The Effect of Government Grants on Private Giving to East Asian Nonprofits

Implications for Social Work Managers




Crowding-out effect, East Asian-American (Chinese, Korean, and Japanese) nonprofit organizations, government grants, macro social work practice, private giving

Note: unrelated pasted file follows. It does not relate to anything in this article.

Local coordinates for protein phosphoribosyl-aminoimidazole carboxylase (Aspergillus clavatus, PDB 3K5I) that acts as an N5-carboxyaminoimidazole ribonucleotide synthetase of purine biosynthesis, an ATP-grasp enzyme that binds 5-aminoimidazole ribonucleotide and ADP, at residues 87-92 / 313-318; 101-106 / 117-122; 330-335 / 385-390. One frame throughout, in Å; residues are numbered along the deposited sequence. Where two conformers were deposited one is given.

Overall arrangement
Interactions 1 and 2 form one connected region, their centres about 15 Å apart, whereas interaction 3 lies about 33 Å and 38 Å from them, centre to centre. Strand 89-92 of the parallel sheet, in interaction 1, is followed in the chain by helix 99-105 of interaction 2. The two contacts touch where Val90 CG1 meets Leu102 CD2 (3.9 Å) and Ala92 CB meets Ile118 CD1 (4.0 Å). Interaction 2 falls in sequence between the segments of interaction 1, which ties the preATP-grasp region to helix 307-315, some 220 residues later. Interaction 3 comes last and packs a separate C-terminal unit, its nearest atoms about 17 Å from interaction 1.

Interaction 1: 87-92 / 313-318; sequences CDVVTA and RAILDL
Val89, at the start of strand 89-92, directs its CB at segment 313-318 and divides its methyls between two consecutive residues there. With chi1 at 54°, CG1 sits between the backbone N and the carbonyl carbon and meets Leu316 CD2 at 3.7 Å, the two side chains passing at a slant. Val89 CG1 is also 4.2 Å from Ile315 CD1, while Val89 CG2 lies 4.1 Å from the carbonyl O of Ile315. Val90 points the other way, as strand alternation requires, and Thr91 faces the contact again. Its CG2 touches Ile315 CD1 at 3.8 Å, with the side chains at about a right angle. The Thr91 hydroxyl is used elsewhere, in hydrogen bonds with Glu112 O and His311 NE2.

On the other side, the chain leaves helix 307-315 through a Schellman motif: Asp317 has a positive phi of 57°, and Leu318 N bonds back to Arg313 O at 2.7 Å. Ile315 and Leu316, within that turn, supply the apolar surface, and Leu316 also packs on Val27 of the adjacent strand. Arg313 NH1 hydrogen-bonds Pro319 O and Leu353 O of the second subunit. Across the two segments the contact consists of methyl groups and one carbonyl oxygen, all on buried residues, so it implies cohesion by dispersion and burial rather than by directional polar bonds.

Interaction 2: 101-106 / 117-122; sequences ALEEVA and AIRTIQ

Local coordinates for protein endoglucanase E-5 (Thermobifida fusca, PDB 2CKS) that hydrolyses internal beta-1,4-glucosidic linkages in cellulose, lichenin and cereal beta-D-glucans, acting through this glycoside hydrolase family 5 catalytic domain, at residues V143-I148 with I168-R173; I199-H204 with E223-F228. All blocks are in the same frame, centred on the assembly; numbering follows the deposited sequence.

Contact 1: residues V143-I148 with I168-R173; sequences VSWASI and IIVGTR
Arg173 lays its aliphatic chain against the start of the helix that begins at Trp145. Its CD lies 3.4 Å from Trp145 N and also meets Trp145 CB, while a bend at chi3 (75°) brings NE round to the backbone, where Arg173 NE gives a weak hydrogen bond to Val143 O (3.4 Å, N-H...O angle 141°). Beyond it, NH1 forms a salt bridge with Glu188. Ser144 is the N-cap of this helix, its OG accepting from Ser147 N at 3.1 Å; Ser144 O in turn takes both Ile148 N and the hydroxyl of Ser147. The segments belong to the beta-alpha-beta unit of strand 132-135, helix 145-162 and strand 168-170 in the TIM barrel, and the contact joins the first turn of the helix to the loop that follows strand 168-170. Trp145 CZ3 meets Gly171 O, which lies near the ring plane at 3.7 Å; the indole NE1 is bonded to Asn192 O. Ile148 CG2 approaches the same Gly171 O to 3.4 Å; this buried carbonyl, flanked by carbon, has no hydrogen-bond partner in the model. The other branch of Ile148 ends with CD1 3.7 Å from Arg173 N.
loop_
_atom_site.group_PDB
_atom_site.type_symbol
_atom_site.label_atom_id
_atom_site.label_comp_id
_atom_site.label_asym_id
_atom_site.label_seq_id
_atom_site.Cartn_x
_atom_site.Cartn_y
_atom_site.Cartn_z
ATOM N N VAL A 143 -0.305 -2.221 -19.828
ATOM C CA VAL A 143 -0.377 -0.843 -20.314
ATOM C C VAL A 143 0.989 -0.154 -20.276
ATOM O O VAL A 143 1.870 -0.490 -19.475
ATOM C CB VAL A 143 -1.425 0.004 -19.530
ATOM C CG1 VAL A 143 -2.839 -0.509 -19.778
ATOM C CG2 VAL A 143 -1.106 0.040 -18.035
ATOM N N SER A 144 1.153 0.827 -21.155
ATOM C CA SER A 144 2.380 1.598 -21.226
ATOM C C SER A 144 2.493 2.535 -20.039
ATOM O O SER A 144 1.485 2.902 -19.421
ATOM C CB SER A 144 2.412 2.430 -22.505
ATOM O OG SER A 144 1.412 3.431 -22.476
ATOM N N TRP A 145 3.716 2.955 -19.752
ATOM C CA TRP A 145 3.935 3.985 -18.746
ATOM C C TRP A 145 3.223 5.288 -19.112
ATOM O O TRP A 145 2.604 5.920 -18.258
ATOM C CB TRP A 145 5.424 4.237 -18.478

For effective financial management, social work managers must clearly grasp the relationship between government grants and private contributions, which is frequently characterized as crowding-out effects. Crowding-out effects have been investigated for various types of nonprofits in the U.S., and the results have been mixed. In spite of its popularity in nonprofit research, the theory has not been applied to nonprofits serving minority communities. This is the first pilot crowding-out study looking at East Asian nonprofit organizations, including Chinese, Korean, and Japanese-American nonprofits in the NY and NJ metropolitan area (n = 410). Through a panel analysis, the current study found a significant crowding-in effect for donations to East Asian-American nonprofits (p < .01). The relationship between government grants and private giving was different for each East Asian-American nonprofit organization. Particularly, donors of Chinese and Japanese-American nonprofit organizations donated more money when their charities received more government grants (p < .05). In contrast, we found crowding-out effects for Korean-American nonprofit organizations, but the result was not significant (p > .05). The estimated crowding-in effects of government grants on private giving by each of the East Asian countries were explicated based on each country’s social, political, and cultural background such as the quality of the charity, transparency, and political trust. Social work managers in ethnic nonprofit organizations should establish different strategies to help shape donor giving patterns according to the effect of government grants.


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